DON’T ANSWER THE PHONE was shot over 18 days starting on May 14 1979. It was shot in and around Los Angeles, including Hollywood and Sunset Boulevard. The budget was so low that no permits were obtained for filming. Many of the film’s extras were completely unaware of their involvement - including the two cops who talk to Nicholas Worth’s character on the street corner in one scene!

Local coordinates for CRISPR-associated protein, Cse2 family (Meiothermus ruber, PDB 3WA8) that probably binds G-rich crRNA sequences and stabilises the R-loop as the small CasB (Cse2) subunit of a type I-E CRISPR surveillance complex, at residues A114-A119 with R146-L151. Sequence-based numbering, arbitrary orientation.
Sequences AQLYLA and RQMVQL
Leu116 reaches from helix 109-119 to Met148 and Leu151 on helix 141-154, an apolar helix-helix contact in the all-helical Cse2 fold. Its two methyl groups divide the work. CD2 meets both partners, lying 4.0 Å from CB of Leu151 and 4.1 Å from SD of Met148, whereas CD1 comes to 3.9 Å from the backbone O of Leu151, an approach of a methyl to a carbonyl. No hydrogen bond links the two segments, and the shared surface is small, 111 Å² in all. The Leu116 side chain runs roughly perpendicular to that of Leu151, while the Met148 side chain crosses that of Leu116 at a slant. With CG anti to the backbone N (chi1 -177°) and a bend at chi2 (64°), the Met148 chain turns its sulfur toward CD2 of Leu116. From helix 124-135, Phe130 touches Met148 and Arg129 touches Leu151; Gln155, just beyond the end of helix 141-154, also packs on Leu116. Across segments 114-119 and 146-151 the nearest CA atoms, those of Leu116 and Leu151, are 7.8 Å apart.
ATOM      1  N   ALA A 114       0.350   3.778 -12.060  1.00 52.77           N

It was released to US screens in February 1980. Little more than three months after Fred Walton’s WHEN A STRANGER CALLS. As I’ve mentioned, DON’T ANSWER THE PHONE was originally titled HOLLYWOOD STRANGLER (or simply THE STRANGLER). It was partially inspired by two series of brutal murders that plagued California in the 1970s. One was Rodney James Alcala who killed five women between 1977 and 1979 after posing as a professional photographer. He was dubbed the Dating Game Killer after he notoriously appeared on the television show The Dating Game in 1978. Secondary was the killer (or, in actual fact killers plural) - dubbed The Hillside Strangler. It was likely that DON’T ANSWER THE PHONE was in development before Kenneth Bianchi and Angelo Buono were arrested. The killer-is-still-out-there allure ended when they were finally apprehended in January 1979 (although Alcala wasn’t apprehended until later that year). This - as well as - the box office draw of Walton’s film prompted the title change. It certainly wasn’t the first time that true crime had inspired slasher cinema. The scene in John Carpenter’s HALLOWEEN (1978), where Laurie Strode’s cries of help in the closing scenes of the movie are ignored by neighbours, was based on the infamous murder of Kitty Genovese in New York City in 1964. Arguably, PJ Soles death scene in HALLOWEEN - where she is strangled to death topless by Michael Myers with a telephone cord - was influential, also. Although, director Robert Hammer claims that the script for DON’T ANSWER THE PHONE existed before the release of John Carpenter’s HALLOWEEN and was originally called NIGHTLINE. However, due to budgetary reasons, the action-heavy script was retooled and - like most slasher flicks - incorporated whatever was popular at the time.